AELE LAW LIBRARY OF CASE SUMMARIES:
Corrections Law for Jails, Prisons and Detention Facilities
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A class action lawsuit
was filed against a county's policy of strip searching every prisoner admitted
into the county jail, regardless of the nature of their crime or any suspicion
that they possessed weapons or contraband. At the time, precedent in the
Second Circuit Court of Appeals suggested that such a policy was unconstitutional.
The county and its insurance carrier agreed to settle the lawsuit for a
payment of $5,000 to the named plaintiff and $1,000 for each of over 800
other plaintiffs, along with attorneys' fees. The insurer claimed that
the payout to each individual plaintiff should be subject to a separate
deductible, so that the county had to pay the insurer 800 deductibles.
The highest court in New York agreed, as the policy definition of an "occurrence"
involved personal injuries to an individual person as a result of harmful
conduct, and did not permit the grouping of multiple individuals who were
harmed by the same condition. Each strip search was a separate and distinct
occurrence subject to a separate deductible. The court rejected the county's
argument that it should only pay a single deductible. Selective Ins.
Co. of Am. v. County of Rensselaer, 2016 NY Slip Op 01001, 2016 N.Y. Lexis
An insurer had no duty under a Commercial Umbrella Liability policy to defend or indemnify a private corporation operating a prison against claims that an inmate's death was caused by the failure to provide needed medications, as this fell under a professional liability exclusion in the policy. It did, however, have a duty to defend and indemnify the defendant on this claim under a Commercial General Liability policy, and was not required to do so under a Commercial General Liability policy because of an exclusion for providing medical services. LCS Corrections Services, Inc. v. Lexington Ins., #14-40494, 800 F.3d 664 (5th Cir. 2015).
Insurance policy issued to county sheriff's office, in its provisions covering "bodily injury" and "personal injury," did not provide coverage for claims of false imprisonment and malicious prosecution against the office and several of its officers brought by former inmates concerning incidents which occurred over 20 years earlier. The claims accrued at the time of the arrest and incarceration, so that the claims did not occur during the time period of the coverage. North River Insurance Company v. Broward County Sheriff's Office, No. 05-60747 CIV, 428 F. Supp. 2d 1284 (S.D. Fla. 2006). [N/R]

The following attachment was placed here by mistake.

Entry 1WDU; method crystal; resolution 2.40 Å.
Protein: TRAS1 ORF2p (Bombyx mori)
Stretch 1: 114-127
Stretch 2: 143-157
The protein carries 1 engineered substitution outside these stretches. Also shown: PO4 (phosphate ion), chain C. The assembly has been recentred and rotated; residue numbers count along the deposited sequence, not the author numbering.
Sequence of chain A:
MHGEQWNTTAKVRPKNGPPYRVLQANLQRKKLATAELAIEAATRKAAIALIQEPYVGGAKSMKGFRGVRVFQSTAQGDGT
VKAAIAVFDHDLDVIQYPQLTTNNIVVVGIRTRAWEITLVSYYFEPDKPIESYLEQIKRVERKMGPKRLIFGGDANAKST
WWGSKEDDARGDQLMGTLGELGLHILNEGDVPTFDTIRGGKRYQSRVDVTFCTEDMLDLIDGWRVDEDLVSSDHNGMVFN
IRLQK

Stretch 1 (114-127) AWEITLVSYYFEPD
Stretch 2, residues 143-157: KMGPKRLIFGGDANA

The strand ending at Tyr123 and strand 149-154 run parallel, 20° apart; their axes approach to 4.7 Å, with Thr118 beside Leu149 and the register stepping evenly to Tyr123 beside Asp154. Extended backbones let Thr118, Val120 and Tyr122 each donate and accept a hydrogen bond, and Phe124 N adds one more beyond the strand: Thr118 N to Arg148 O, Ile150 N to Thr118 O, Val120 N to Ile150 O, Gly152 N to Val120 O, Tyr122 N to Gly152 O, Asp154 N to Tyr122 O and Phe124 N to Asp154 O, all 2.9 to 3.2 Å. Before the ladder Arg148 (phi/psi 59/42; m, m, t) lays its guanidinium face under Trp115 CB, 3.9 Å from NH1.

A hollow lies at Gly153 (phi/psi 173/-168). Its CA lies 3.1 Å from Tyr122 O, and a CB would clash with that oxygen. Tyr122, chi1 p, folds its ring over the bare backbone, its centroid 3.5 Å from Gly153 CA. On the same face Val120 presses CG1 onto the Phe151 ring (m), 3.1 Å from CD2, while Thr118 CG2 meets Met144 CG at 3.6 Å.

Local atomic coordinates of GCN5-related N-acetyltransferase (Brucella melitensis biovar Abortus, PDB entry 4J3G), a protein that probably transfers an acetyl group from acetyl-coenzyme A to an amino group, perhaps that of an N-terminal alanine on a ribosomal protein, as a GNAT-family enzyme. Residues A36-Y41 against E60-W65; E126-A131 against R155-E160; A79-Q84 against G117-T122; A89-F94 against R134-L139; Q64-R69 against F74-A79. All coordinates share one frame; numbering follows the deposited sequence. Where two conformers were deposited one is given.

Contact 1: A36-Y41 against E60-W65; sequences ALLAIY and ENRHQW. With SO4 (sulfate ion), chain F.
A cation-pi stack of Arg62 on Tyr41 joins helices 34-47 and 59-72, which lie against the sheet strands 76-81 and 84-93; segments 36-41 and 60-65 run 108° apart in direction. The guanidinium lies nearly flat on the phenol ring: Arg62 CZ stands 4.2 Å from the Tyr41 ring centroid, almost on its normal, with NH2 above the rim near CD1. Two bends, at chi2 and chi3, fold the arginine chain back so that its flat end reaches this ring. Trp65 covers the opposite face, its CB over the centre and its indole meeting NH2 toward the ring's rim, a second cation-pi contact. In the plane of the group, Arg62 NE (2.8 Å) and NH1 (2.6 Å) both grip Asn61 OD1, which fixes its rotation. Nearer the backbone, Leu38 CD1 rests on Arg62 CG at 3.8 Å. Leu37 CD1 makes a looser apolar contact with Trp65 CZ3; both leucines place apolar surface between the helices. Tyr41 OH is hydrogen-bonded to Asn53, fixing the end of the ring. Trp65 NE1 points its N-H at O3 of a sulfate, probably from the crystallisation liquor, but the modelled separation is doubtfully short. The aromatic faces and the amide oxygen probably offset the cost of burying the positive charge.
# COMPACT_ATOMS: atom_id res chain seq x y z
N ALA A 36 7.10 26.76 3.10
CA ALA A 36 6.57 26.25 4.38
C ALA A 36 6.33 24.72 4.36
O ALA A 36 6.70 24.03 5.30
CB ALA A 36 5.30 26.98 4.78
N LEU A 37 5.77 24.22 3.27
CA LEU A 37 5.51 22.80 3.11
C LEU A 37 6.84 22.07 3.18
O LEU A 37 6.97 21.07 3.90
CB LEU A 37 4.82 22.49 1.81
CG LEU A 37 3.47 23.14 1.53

A Mississippi county's purchase of liability insurance did not constitute a waiver of the governmental immunity the county was entitled to under state law in a wrongful death lawsuit brought by the estate of an inmate who died when he fell off of the back of a county garbage truck after he volunteered to help with a garbage collection detail. Supreme Court of Mississippi upholds summary judgment for county. Powell v. Clay County Bard of Supervisors, No. 2005-CA-00018-SCT, 924 So. 2d 523 (Miss. 2006). [N/R]
North Carolina county only waived sovereign immunity to the extent of liability insurance purchased. Inmate who was awarded $49,500 by jury on his claim that a deputy sheriff assaulted him, therefore, could recover nothing, as the county's liability insurance only provided coverage for claims in excess of $250,000. Cunningham v. Riley, 611 S.E.2d 423 (N.C. App. 2005). [2005 JB Dec]
Mississippi county's immunity from wrongful death lawsuit brought over death of mentally ill detainee incarcerated in county jail while awaiting involuntary commitment proceeding was waived under state law to the extent of the monetary limits of the liability insurance policy purchased by the county. Boston v. Hartford Accident and Indemnity Company, #2000-CA-00968-SCT, 822 So. 2d 239 (Miss. 2002). [N/R]
The existence of a surety bond removed the protection of governmental immunity from the sheriff and jailer in a prisoner's suit under North Carolina law alleging negligence and neglect in medical treatment of his hemophilia. Lawsuit alleged failure to properly respond to plaintiff's nose bleed, causing him to ultimately require ten days of hospital treatment. Summey v. Barker, No. COA00-106, 544 S.E.2d 262 (N.C. App. 2001). [N/R]
Co.'s "errors and omissions" insurer was not liable for a $41,496 award of attorneys' fees against the county in prisoner's prevailing civil rights suit. Sullivan Co., Tennessee v. Home Indemnity Co., 925 F.2d 152 (6th Cir. 1991).
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